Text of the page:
Persevere on health care

January 23, 2015

Rutland Herald: It’s easy to condemn the Jan. 8 sit-in at the State House by Vermont Workers Center members and other single-payer health care supporters.

Practically speaking, the demonstration was counter-productive because it left Vermonters talking about tactics (disruption) rather than substance (health care.) Other longtime, knowledgeable and passionate backers of universal, state-sponsored care felt obliged to dissociate themselves from the demonstrators, although they share their objectives, and a wedge was driven between Progressives and Democrats, who should be natural allies.

We also feel sympathetic toward the demonstrators and share their goal; but we must ask how we would react if, for instance, a single-payer funding plan had been announced and a group who opposed it disrupted the governor’s inauguration attempting to block it. Demonstrations, marches and sit-ins are important for calling attention to problems and manifesting public opinion. But then legislative and legal processes must be allowed to follow their prescribed course.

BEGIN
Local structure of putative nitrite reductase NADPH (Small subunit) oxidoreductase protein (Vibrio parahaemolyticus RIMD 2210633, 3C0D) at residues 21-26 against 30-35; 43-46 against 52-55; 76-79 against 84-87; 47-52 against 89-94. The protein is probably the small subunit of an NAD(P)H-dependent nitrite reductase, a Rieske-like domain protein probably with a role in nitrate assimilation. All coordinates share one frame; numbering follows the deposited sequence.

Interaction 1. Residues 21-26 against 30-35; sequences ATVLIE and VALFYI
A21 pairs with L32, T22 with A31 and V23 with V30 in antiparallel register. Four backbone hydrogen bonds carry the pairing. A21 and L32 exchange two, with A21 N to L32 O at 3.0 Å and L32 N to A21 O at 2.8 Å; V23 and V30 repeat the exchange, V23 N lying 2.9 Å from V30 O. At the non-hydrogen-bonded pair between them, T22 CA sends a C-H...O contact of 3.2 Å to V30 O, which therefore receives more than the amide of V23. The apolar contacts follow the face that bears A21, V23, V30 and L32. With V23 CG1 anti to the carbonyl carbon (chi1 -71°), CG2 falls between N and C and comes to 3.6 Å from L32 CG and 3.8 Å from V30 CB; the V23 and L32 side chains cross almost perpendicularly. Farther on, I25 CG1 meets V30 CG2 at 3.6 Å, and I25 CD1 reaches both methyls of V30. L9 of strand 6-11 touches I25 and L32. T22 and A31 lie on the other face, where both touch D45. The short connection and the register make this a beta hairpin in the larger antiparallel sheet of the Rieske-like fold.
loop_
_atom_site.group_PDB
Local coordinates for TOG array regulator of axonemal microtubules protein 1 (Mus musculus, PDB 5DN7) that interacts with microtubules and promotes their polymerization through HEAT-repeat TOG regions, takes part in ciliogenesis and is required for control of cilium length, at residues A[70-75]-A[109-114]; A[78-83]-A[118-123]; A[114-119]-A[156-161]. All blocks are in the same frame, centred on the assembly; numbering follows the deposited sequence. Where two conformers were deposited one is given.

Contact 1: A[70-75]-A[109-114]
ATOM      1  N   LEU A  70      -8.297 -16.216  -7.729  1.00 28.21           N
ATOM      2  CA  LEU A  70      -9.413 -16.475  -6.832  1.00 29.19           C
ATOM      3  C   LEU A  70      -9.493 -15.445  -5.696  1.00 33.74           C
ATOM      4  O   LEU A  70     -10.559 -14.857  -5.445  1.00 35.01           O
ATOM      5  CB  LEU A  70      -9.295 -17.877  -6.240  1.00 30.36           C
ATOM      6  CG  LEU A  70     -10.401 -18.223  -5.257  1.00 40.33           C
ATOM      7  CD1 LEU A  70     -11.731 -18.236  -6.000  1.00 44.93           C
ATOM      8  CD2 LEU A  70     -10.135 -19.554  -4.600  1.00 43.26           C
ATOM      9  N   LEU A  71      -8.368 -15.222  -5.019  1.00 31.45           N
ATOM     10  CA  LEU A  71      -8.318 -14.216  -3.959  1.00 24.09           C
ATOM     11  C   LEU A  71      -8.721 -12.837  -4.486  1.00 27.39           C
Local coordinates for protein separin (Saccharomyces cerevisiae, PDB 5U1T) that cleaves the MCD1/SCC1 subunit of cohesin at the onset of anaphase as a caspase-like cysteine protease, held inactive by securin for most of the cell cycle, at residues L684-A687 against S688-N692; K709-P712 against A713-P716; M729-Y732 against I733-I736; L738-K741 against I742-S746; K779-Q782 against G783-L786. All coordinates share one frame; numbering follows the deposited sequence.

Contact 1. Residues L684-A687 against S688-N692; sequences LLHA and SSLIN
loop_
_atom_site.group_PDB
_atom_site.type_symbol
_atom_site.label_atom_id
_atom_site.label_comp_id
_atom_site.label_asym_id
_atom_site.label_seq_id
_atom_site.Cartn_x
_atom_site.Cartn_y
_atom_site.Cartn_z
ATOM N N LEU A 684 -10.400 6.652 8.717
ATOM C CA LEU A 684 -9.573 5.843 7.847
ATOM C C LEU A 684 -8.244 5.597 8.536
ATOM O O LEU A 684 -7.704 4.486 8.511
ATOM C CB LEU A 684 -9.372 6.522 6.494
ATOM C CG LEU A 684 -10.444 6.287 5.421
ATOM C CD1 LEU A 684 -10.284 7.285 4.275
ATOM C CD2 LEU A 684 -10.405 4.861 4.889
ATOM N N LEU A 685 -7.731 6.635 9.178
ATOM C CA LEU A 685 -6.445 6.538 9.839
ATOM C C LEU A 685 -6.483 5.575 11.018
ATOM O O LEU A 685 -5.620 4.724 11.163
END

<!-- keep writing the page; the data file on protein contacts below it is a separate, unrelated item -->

But with the demonstrators duly reprimanded, health care advocates must rejoin forces and acknowledge that their point is not only legitimate but essential and urgent. Act 48 is state law. How can the governor, who promised to see it enacted, suddenly decide that “now is not the right time”? There is indeed a need for full legislative hearings on the subject. Thousands of Vermonters lack adequate care (or indeed any care) because they have lost jobs, cannot afford the deductibles and copays of the Affordable Care Act or for other varied and daunting reasons. Health care is a public good which the state in fact has recognized by law. The state is obligated to follow through with a workable plan. We cannot allow the ill-considered actions of a few to become an excuse for postponing promised and desperately needed social progress.

JUDY and